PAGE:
Friday, October 1, 2010

Missing Jonesborough

Hey, Y'all,
The bright blue October skies in Jonesborough, TN call out to me, but I won't be there today or tomorrow, but two of my very dear friends< Gene and Judy, will be enjoying hearing the storytellers share wonderful stories with the thousands of enthusiasts who come each year.

I guess I have attended the storytelling there for at least 25 or 26 years. One never tires of hearing great yarns...funny, sad, endearing, rib-tickling, scary, all kinds of stories - that is, if they like hearing stories - and who doesn't? Many of the years, I went with my husband, Dubby, and he really enjoyed the stories, especially those of Kathryn Wyndham, Donald Davis, and others who tell the "down home" stories. Sometimes, I took my sister, Margaret, my sisters-in-law, Mae and Imazo, my friend, Judy, and many years I took my friend, Ina Ray, on a Saturday when she didn't have to work on that day.

I always buy a pair of tickets for the whole weekend, because, well, I just love spending the weekend listening and enjoying the time with friends. There is nothing like getting out early on a Friday, Saturday, or Sunday morning to hear wonderful tales with a friend. There is the joy of just smelling autumn in the air, seeing all the people who come from everywhere to listen, and sometimes seeing those whom you have met previously there. There are always very interesting people that you meet for the first time as well, and carrying on a conversation with them. I never meet a stranger.

The people who arrange the whole thing (International Storytellers Association) set up five or six huge tents (like circus tents) in various places in the little town of Jonesborough which is known as being the oldest town in Tennessee, where the first full weekend of October is the time for the storytelling to take place. It is in those tents that the professional storytellers spin their yarns for us to hear. They also have Ghost Stories in the park on Friday and Saturday nights, and people bring blankets and quilts to sit upon after dark time, and may be literally scared out of their wits. I have gone to that one time, and enjoyed it thoroughly, too.

On Fridays many schoolchildren come to hear stories, brought on "field trips" to get a sampling of stories, and there is always a "youthful voices" session where young story tellers get to share. It is through competition that they get to do a story and there are only six, I believe, who get to do one. It is quite an honor to be chosen.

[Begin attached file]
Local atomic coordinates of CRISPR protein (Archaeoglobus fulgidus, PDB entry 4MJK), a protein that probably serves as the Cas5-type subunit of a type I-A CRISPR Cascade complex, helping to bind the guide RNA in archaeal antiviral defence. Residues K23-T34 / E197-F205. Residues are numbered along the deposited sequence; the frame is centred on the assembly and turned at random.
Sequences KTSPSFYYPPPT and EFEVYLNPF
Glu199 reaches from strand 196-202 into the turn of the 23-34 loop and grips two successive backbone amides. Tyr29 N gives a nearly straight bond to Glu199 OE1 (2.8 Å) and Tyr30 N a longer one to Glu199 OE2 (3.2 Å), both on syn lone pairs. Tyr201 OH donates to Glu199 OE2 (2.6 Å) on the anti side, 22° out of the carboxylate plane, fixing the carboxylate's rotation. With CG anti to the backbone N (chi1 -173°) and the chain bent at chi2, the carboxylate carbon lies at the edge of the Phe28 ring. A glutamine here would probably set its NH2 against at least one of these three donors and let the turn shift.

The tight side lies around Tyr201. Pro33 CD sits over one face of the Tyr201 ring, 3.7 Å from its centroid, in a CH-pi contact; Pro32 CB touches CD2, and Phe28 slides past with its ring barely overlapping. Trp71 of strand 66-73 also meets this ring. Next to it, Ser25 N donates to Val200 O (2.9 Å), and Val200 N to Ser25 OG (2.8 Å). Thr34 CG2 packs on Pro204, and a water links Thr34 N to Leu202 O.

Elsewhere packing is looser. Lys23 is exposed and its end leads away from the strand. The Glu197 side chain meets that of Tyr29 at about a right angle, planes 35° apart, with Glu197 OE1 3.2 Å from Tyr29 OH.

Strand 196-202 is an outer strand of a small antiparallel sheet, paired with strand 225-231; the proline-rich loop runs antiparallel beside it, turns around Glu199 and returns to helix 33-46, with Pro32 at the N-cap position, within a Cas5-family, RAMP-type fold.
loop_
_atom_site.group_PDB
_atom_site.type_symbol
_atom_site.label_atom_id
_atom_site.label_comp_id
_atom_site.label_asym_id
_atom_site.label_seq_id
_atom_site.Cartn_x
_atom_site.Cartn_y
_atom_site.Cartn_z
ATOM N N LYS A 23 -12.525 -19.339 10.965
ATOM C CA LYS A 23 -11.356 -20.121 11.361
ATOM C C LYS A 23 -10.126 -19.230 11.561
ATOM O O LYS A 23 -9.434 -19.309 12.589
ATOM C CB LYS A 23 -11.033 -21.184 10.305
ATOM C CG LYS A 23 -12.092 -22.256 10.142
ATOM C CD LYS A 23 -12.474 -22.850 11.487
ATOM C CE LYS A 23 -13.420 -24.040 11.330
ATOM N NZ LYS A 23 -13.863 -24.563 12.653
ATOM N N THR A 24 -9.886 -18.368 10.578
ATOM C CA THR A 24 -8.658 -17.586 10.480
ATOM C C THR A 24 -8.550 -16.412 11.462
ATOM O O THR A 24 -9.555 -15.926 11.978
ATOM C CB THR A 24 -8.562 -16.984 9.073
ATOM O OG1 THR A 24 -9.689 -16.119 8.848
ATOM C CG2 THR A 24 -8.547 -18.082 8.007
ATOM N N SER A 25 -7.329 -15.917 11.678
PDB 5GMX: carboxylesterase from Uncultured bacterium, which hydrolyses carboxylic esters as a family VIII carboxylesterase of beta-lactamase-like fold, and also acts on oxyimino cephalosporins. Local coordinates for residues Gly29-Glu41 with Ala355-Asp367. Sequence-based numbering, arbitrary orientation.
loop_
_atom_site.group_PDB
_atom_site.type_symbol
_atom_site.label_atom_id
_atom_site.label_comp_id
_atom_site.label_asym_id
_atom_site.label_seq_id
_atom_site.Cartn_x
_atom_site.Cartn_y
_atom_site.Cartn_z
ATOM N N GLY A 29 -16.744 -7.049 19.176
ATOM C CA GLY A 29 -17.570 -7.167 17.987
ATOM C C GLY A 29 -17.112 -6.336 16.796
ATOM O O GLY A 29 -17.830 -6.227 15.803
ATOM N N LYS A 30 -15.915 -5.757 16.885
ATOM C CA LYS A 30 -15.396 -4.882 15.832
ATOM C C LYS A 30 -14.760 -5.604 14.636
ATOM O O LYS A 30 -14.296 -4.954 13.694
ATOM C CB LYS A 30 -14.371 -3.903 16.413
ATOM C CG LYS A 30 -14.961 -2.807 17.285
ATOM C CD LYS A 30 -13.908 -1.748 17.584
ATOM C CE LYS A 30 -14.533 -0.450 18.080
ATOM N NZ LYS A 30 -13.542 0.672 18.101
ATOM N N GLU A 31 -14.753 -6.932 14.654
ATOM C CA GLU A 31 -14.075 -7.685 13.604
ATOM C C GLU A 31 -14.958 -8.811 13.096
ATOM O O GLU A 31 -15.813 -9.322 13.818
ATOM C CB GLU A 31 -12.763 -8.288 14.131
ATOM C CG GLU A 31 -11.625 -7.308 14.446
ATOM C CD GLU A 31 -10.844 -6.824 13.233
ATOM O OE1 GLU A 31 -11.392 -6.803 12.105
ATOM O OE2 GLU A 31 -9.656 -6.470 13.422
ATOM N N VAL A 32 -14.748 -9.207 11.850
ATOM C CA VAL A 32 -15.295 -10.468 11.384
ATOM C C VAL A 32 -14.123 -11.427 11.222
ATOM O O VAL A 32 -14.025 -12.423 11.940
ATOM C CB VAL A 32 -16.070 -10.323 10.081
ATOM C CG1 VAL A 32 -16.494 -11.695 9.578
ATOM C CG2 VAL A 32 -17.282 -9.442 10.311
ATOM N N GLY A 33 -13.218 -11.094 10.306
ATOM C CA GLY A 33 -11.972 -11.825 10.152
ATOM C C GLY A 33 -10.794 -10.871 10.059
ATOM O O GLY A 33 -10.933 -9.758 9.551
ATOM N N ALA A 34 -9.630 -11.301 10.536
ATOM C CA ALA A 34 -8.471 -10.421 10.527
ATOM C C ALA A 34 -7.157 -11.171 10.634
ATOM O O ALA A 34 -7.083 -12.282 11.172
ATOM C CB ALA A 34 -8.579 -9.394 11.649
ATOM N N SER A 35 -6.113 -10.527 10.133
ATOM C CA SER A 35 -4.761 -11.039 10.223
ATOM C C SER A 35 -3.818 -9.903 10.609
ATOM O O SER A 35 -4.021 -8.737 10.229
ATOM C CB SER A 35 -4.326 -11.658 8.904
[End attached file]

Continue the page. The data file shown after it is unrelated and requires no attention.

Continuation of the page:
There are food tents where vendors can sell their wares, and downtown restaurants do a brisk business as well as little ice cream shops and antique stores. Being a small town, it can be covered in just a few minutes and on storytelling weekend, there are crowds of people anxious to spend money.

Sometimes I have been and it has rained for all three days, but does that stop people? I reckon not! We just don our ponchos and open the little umbrellas, put on the rain hats and go!

Well, do I miss not going? You bet your boots (rainboots even) that I do. My friend, Judy, told me yesterday that the weather is perfect this year. Hooray! I am so glad for them that they can go. They both celebrate their birthdays this weekend. Happy birthday, Gene and Judy! I love you guys!

My good friend, Ina Ray, and I will both be missing the event this year. I miss you and all my friends back there in Tennessee, but I am hoping to drive in next spring. It gives me something to look forward to!

Well, folks, that is about it for today. Much love to each of you. My supper is cooking right now, baked chicken, sweet potatoes, and we'll be having baked beans to go with the baked sweet potatoes and chicken. Also the baked apricot pies. I cooked the dried apricots, drained them, added sugar and spices, mashed them up good. I did that yesterday.

This morning, I took 2 whopping cans of crescent roll dough (whopping cans are those that you buy and have to unroll the outer wrap and then whop them against the counter to finish opening them) and then took each one and rolled it a little thinner and put filling in it, and added another to the top as the top crust of the pie. Hence, there were 3 triangular pies that I got from each can of dough. Not difficult to do at all.

Well, that is about it for today. This is Blabbin' Grammy signing off for today. Much love to each of you. More later. Bye for now.

4 comments:

arlee bird said...

I've heard about those story telling events, but I've never been to one. I guess there will be many things you'll miss now and then about East Tennessee, but sounds like you've adapted well to Texas. Take care.

Lee
Tossing It Out

Mom B said...

Didn't you do storytelling there one year?

Grammy said...

Ha! Are you kidding? No way. I did do some at James White's Fort and also at powwows in Knoxville, and at schools and also at some other places. It was fun. Not good enough to be paid high prices they get at JOnesborough. I wish!

Alex J. Cavanaugh said...

Ruby, you're going to have to find one near you in Texas now!